2. Kids learn by example. We have all learned the hard way, as we watched our child copy something we do (with shame). The same rule applies to food. If you never eat your veggies, why should he? On the flip-side, if you feed your child french fries and frozen nuggets every night, while you sit down to a plateful of leafy greens and sea bass, your child gets a mixed message. He may think you are a short order cook who will forever prepare a separate meal for him because he doesn’t like real food. Or, perhaps, he will think that what’s good enough for him isn’t good enough for you (ouch!).

At the very least, he will be denied the opportunity to try something amazingly tasty and oh-so-good for him. Now that Hayden is old enough to eat just about anything I eat, I try to keep the policy of “kitchen is closed” after meals. It is hard to do, but please don’t get yourself into the trap of fixing a separate meal for every member of your family.

Along the same line- kids are more likely to eat what you offer if you sit down and eat it with them. Meal time can be the best family bonding time. Even if you can only swing it once a day, try to sit down and eat together.

3. If at first you don’t succeed, try and try again. Our pediatrician (love him, love him, love him) once explained to me: with babies (and young toddlers, too), it’s an all or nothing policy. Most babies will not understand why you sometimes bring him to bed with you and other times not (he will show his disapproval with his voice!), or why he can have the paci when he is upset, but not all the time.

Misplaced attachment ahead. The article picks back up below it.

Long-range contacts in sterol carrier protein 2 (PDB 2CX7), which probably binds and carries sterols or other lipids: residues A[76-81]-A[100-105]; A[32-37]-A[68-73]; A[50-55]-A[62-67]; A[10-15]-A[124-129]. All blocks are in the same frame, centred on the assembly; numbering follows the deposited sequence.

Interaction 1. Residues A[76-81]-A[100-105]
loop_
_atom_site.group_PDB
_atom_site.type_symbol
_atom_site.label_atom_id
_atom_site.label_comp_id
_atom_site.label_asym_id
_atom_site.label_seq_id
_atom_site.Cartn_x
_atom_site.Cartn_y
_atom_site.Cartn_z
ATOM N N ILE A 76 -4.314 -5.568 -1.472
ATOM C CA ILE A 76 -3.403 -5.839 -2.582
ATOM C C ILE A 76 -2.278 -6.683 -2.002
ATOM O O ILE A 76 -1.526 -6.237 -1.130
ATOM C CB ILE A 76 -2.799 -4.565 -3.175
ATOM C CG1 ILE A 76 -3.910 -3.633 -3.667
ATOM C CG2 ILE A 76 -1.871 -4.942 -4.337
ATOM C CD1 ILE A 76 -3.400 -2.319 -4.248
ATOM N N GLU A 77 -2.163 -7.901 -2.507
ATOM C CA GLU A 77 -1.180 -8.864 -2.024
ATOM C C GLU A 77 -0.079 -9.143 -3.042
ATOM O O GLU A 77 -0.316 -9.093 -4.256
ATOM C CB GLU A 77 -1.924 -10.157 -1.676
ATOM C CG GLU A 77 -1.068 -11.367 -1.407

It is the same with food. Little kids need consistency- with daily routines, discipline, and an approach to mealtime. As mentioned earlier, if you sometimes give in and let him eat Snickers for dinner, he will wait for the Snickers. Consistency will eventually lead to more food in his tummy and less work for you.

Just because he hates it the first time, or the first five times, doesn’t mean he will never like. it. We all hated our first bite of meatloaf. Our first taste of broccoli. Our first glass of wine (need I go on). Be persistent! If he refuses it today, try again tomorrow. Try again next month. Try cooking it a different way. Try adding some SALT. Get creative, like sneaking the sweet potatoes into a cake.

The authors of Toddler 411 say to introduce a food ten times before moving on. Some more final tips:

  • Let him eat with his fingers (kids are tactile and may get impatient with utensils)
  • Toddlers only need 16 ounces of milk a day (the rest should be water), with most calories coming from solids
  • Let your older toddlers help prepare the food or choose what color plate/spoon/bowl he will eat from
  • Cut food into bite sized pieces- most 2 year-olds can’t pick up and eat a big hamburger
  • Sneak broccoli into an omelet or beef into the mac ‘n cheese
  • Establish a few, simple rules, such as milk only with a meal or snack; milk stays in the dining area; first fruit, then cookies
  • If your child is a grazer or can’t sit still long enough for a meal, make every calorie count
  • Use a fun presentation: try serving food in muffin tins or a collection of small, colorful bowls
  • Focus on the positives: if your kid won’t eat berries but loves oranges, be glad he eats citrus

Note: This is different than, “If you eat your fruit, you can have cookies.” It’s all in the wording- try not to bribe with treats.

Carrie Meadows is a mom, wife, runner, reader, cook, and wine drinker. She blogs at The Sweetest and at This Blogger Makes Fun Of Stuff. You can find her on Twitter @TheSweetest3 and on her Facebook page, The Sweetest.